these groups were analyzed by the log rank test.39
DNA-FCM parameters (namely PF, SPF, G2/MF, and
DNA ploidy state) in 51 histologically positive biopsies
that met the stringent criteria of the DCCC37 were
correlated with tumor histologic types, patients’ clinical stages, and sizes of the NPC metastatic LNs in the
neck (Table 1). No significant difference was found in
these parameters between the two histologic types
(UCNT and PDSCC), Ho’s or UICC stages, and size of
the metastatic LNs. Only DNA aneuploid tumors had a
significantly higher SPF than the diploid tumors (P ⫽
0.01). Although there was a gradual increase of DNA
aneuploidy frequency from UICC Stage I-IV, this relation was not statistically significant.
The three PI in NPC biopsies were compared with
those in the histologically negative biopsies. The PF,
SPF, and G2/MF of NPC biopsies (mean values: 12.4%,
7.8%, and 4.6%, respectively) were all significantly
higher than those of the negative biopsies (mean values: 5.8%, 3.7%, and 2.1%, respectively) (P ⬍ 0.000004,
0.0003, and 0.004, respectively) (Fig. 1).
However, the PI of NPC biopsies showed a wide
scattering, with values overlapping with those of negative biopsies. The PI then were correlated with the
clinical outcome by categorizing the patients into
three groups. Groups 1 (MET) and 2 (LR-RC) were
comprised of patients who developed distant metastases and locoregional recurrence, respectively, after
RT, whereas Group 3 (REM) was comprised of those
patients who were in complete remission after treatment. Patients in the REM group generally had low
tumor PI (8.2%, 5.7%, and 2.7% for mean PF, SPF, and
G2/MF, respectively) (Fig. 2). In contrast, the patients
in the 2 recurrence groups (MET and LR-RC) all had
Prognostic Role of DNA-FCM in NPC/Yip et al.
Correlation of Proliferative Indices and DNA Ploidy States with Certain Clinical Parameters in NPC Patients
Clinical parameters
Ho’s stage
UICC stage
Metastatic LN size (cm)
DNA ploidy
No. of
Mean PF
(%) ⴞ SD
Mean SPF
(%) ⴞ SD
Mean G2/MF
(%) ⴞ SD
DNA ploidy
ratio (AN/DP)
12.1 ⫾ 6.7
13.2 ⫾ 6.0
7.0 ⫾ 4.3
9.0 ⫾ 5.9
5.2 ⫾ 5.2
4.3 ⫾ 2.6
5.3 ⫾ 1.4
6.7 ⫾ 4.2
10.2 ⫾ 6.9
7.0 ⫾ 2.9
⫾ 3.1
⫾ 3.5
⫾ 2.7
⫾ 5.9
10.4 ⫾ 4.1
13.8 ⫾ 7.0
12.3 ⫾ 6.3
5.3 ⫾ 1.4
9.8 ⫾ 7.0
7.5 ⫾ 4.2
5.1 ⫾ 3.1
4.0 ⫾ 4.3
4.8 ⫾ 4.1
12.1 ⫾ 5.4
12.6 ⫾ 7.6
13.3 ⫾ 8.5
7.7 ⫾ 4.9
9.2 ⫾ 7.5
7.2 ⫾ 2.5
4.5 ⫾ 3.5
3.4 ⫾ 3.6
6.4 ⫾ 6.1
11.5 ⫾ 5.6
17.1 ⫾ 7.5
6.7b ⫾ 3.4
13.8b ⫾ 8.2 (bDP/AN P ⫽ 0.01)
4.8 ⫾ 4.2
3.3 ⫾ 2.8
⫾ 4.1
⫾ 4.5
⫾ 6.5
⫾ 7.5
NPC: nasopharyngeal carcinoma; PF: proliferative fractions; SD: standard deviation; SPF: S-phase fraction; G2/MF: G2/M-phase fraction; AN: aneuploid; DP: diploid; UCNT: undifferentiated carcinoma of the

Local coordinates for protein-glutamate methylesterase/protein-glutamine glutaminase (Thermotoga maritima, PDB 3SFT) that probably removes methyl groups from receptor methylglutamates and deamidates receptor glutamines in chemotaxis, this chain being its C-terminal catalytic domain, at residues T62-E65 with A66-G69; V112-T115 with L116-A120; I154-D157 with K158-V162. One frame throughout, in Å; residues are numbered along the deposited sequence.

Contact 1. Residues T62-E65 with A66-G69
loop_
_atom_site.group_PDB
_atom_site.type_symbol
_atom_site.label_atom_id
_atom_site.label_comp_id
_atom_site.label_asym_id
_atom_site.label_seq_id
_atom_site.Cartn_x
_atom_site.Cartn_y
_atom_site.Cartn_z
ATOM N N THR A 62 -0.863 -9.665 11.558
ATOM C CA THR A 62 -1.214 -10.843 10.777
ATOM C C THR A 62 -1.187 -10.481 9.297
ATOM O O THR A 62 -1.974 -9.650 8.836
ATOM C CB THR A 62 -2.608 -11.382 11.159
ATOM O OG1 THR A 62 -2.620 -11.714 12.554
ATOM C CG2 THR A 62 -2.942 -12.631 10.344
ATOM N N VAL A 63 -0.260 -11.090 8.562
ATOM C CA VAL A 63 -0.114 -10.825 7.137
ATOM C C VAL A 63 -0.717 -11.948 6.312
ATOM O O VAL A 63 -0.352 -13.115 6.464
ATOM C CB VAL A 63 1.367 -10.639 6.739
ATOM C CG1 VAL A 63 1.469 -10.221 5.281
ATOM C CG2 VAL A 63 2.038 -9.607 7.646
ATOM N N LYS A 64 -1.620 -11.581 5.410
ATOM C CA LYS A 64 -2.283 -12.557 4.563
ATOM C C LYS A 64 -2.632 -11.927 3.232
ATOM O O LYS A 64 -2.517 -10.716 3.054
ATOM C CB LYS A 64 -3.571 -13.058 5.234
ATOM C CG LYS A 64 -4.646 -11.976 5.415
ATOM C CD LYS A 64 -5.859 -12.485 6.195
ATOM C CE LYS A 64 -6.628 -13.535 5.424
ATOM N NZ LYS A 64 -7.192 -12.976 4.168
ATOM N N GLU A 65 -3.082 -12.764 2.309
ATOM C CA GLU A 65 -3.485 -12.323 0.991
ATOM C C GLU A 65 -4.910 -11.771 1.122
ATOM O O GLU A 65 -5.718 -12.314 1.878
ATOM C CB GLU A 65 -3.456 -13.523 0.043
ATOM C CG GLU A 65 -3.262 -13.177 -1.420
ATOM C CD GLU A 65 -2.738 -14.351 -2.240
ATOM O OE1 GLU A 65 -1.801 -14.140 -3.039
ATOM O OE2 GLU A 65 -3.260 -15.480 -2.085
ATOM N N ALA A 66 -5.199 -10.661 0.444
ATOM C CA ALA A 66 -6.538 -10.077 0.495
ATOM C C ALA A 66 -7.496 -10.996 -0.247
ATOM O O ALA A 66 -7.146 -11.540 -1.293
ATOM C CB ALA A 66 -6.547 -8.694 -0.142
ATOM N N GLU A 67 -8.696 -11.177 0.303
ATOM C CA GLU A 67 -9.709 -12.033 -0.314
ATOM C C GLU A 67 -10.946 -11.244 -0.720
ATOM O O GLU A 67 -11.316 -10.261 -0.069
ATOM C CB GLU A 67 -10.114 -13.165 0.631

nasopharyngeal type; PDSCC: poorly differentiated squamous cell carcinoma; UICC: International Union Against Cancer; LN: lymph node.
Proliferative fractions, S-phase fraction, and G2/M-phase fraction in different clinical groups were compared using the Mann–Whitney U test.
Of 51 samples analyzed, 23 were undifferentiated carcinoma of the nasopharyngeal type, 24 were poorly differentiated squamous cell carcinoma, and the remaining 4 cases were reported as anaplastic carcinomas
(2 cases) and nonkeratinized carcinomas (2 cases); these 4 cases were excluded in the statistical analysis because of their small number.
No statistically significant difference was found in any of the groups with the exception of the S-phase fraction of DNA diploid and aneuploid tumors (P ⫽ 0.01). DNA ploidy states in different clinical groups were
compared using the chi-square test. No statistically significant difference was found in any of the groups analyzed.
significantly higher PF (16.4% and 15.1%, respectively)
than those in the REM group (P ⫽ 0.0005 and 0.004,
respectively). A higher tumor proliferation rate in the
two recurrence groups also was demonstrated by the
higher SPF and G2/MF, although a significant difference was found only between the SPF in the MET and
REM groups (P ⫽ 0.005). Setting a cutoff value of ⬎
11% PF for rapidly proliferating tumors, 78% (18 of 23)
of the tumors in the MET and LR-RC groups were
proliferating rapidly whereas only 26.3% (5 of 19) of
the REM group were fast-growing tumors (Table 2). If
the cutoff value was set at 7% SPF, 61% of the patients
in the 2 recurrence groups had rapidly proliferating